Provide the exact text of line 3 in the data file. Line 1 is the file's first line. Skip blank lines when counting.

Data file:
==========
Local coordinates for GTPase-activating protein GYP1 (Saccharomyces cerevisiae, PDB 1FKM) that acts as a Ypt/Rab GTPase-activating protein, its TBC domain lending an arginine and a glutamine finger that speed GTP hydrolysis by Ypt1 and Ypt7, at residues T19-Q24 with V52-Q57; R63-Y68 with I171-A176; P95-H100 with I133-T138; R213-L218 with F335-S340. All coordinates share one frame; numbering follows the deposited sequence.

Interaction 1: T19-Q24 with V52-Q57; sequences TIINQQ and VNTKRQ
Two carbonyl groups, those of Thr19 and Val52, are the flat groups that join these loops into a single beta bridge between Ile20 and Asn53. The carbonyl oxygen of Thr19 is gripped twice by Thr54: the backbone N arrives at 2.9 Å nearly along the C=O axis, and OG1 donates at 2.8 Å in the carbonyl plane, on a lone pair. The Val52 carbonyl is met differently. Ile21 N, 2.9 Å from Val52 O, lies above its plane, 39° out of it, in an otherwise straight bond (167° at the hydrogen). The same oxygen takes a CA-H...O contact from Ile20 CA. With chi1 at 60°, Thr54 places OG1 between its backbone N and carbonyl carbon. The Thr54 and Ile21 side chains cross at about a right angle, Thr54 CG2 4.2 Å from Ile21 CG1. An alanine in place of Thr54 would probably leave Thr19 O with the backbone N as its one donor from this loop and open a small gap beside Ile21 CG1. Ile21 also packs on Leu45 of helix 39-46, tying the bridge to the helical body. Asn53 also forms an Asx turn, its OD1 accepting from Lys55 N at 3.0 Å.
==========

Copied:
Two carbonyl groups, those of Thr19 and Val52, are the flat groups that join these loops into a single beta bridge between Ile20 and Asn53. The carbonyl oxygen of Thr19 is gripped twice by Thr54: the backbone N arrives at 2.9 Å nearly along the C=O axis, and OG1 donates at 2.8 Å in the carbonyl plane, on a lone pair. The Val52 carbonyl is met differently. Ile21 N, 2.9 Å from Val52 O, lies above its plane, 39° out of it, in an otherwise straight bond (167° at the hydrogen). The same oxygen takes a CA-H...O contact from Ile20 CA. With chi1 at 60°, Thr54 places OG1 between its backbone N and carbonyl carbon. The Thr54 and Ile21 side chains cross at about a right angle, Thr54 CG2 4.2 Å from Ile21 CG1. An alanine in place of Thr54 would probably leave Thr19 O with the backbone N as its one donor from this loop and open a small gap beside Ile21 CG1. Ile21 also packs on Leu45 of helix 39-46, tying the bridge to the helical body. Asn53 also forms an Asx turn, its OD1 accepting from Lys55 N at 3.0 Å.